3rd Summer Datathon on
Linguistic Linked Open Data
(Dagstuhl Summer School)

  • Date
  • 12.-17.5.2019
  • Location
  • Schloss Dagstuhl
    Leibniz Center for Informatics

ELEXIS supported the Language, Data and Knowledge 2019 conference which took place in Leipzig, Germany.

The 3rd Summer Datathon on Linguistic Linked Open Data (SD-LLOD-19) was organized in conjunction with and held before the 2nd Conference on Language, Data and Knowledge (LDK-2019).


The SD-LLOD datathon has the main goal of giving people from industry and academia practical knowledge in the field of Linked Data and its application to natural language data and natural language annotations, from areas as diverse as knowledge engineering, lexicography, the language sciences, natural language processing and computational philology.

There will be tutorials and supervision provided by leading experts on Linked Open
Data and its application to language resources, human language technology and the language sciences.
The final aim is to enable participants to migrate their own linguistic data and publish them as Linked Data on the Web.


The SD-LLOD datathon is unique in its specialization worldwide and continues a series of international hackathons and summer schools organized since 2012.

This edition is supported by several international projects addressing different aspects of natural language processing, lexicography and digital humanities:
The Research Group “Linked Open Dictionaries (LiODi)”, funded by the German Federal Ministry of Education and Research (BMBF), the Horizon 2020 Research and Innovation Action “Pret-a-LLOD. Ready-to-use Multilingual Linked Language Data for Knowledge
Services across Sectors” and the Horizon 2020 Research and Innovation Action “ELEXIS. European Lexicographic Infrastructure”.


During the datathon, participants will:
– Generate and publish their own Linguistic Linked (Open) Data from some existing data sources or existing tools.
– Apply Linked Data principles and Semantic Web technologies (Ontologies, RDF, Linked Data) to language resources and human language technology.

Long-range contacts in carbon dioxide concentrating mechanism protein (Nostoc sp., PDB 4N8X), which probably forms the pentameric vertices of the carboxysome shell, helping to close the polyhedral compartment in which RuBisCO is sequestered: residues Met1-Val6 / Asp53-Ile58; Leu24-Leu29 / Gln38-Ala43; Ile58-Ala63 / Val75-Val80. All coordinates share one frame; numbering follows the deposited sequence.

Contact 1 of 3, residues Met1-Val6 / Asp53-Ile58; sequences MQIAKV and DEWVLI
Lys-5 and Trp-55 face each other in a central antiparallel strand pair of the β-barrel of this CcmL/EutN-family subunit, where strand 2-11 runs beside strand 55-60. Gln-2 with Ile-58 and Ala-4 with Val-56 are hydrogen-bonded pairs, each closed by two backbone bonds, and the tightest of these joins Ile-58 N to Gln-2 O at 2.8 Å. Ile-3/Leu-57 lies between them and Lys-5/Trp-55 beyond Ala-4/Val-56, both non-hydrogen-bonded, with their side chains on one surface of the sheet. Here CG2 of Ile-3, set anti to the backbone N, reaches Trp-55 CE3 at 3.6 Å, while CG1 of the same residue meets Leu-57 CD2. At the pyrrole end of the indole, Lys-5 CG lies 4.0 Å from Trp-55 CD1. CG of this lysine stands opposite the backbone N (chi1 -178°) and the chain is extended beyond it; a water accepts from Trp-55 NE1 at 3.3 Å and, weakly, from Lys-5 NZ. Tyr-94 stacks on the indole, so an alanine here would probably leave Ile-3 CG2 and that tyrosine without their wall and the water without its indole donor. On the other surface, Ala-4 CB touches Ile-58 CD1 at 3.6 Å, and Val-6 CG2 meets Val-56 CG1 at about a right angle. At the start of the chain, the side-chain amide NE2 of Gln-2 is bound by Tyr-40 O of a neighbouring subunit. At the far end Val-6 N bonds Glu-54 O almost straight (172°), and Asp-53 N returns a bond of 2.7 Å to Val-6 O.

– Use the principal models for representing Linguistic Linked Open Data, in particular Ontolex-Lemon, Web Annotation and knowledge representation vocabularies such as SKOS and OWL.
– Gather experiences with terminology resources developed for or used in the Linguistic Linked Open Data context, such as lexvo, lexinfo, OLiA and
– Learn about multilingual dataset linking against knowledge bases from the Web of Data, such as DBpedia or BabelNet.
– Learn about benefits and applications of linguistic linked data for specific use cases.

The program of the summer datathon will contain three types of sessions:
– Seminars: to show novel aspects and discuss selected topics.
– Practical sessions: to introduce the basic foundations of each topic,
methods, and technologies and where participants will perform different
tasks using the methods and technologies presented.
– Hacking sessions: participants will follow the whole process of generating and publishing Linguistic Linked Data with some existing data

In addition to  participation, attendants are invited to propose a  miniproject related to the topic and to bring to the datathon some dataset of linguistic data produced by their organizations  to work with during the hacking sessions and transform into linked data. Participants who cannot provide their own linguistic dataset can join another’s miniproject
or some of the ones proposed by the organisers.
There will be an award to  the best miniproject.

Participants should bring their own laptops to follow and participate in  the hacking sessions, they will be provided with digital copies of all  necessary material used during the course and will have assistance for installing all the required software.

Read about the experience and impressions of Sina Ahmadi, ELEXIS researcher and Tutor at the 3rd Summer Datathon on Linguistic Linked Open Data in his blog post (feat. Bach’s Minuet in G major):


Gerard de Melo,
Director of the Deep Data Lab,
Department of Computer Science,
Rutgers University,
New Jersey

Richard Eckart de Castilho,
Ubiquitous Knowledge Processing (UKP) Lab,
Department of Computer Science,
Technische Universität Darmstadt,


Christian Chiarcos (Goethe Universität Frankfurt, Germany)
Jorge Gracia (University of Zaragoza, Spain)
John P. McCrae (Insight Centre for Data Analytics, NUI Galway, Ireland)